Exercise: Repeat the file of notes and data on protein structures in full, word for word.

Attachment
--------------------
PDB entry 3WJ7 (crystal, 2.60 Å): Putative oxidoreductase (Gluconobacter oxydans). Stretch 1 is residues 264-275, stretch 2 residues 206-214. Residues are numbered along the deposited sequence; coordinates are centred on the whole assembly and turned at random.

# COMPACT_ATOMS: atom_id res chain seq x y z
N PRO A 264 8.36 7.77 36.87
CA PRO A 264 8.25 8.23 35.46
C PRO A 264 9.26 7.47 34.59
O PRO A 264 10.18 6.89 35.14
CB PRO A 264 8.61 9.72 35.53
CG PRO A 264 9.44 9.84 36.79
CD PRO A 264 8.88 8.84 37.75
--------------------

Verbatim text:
PDB entry 3WJ7 (crystal, 2.60 Å): Putative oxidoreductase (Gluconobacter oxydans). Stretch 1 is residues 264-275, stretch 2 residues 206-214. Residues are numbered along the deposited sequence; coordinates are centred on the whole assembly and turned at random.

# COMPACT_ATOMS: atom_id res chain seq x y z
N PRO A 264 8.36 7.77 36.87
CA PRO A 264 8.25 8.23 35.46
C PRO A 264 9.26 7.47 34.59
O PRO A 264 10.18 6.89 35.14
CB PRO A 264 8.61 9.72 35.53
CG PRO A 264 9.44 9.84 36.79
CD PRO A 264 8.88 8.84 37.75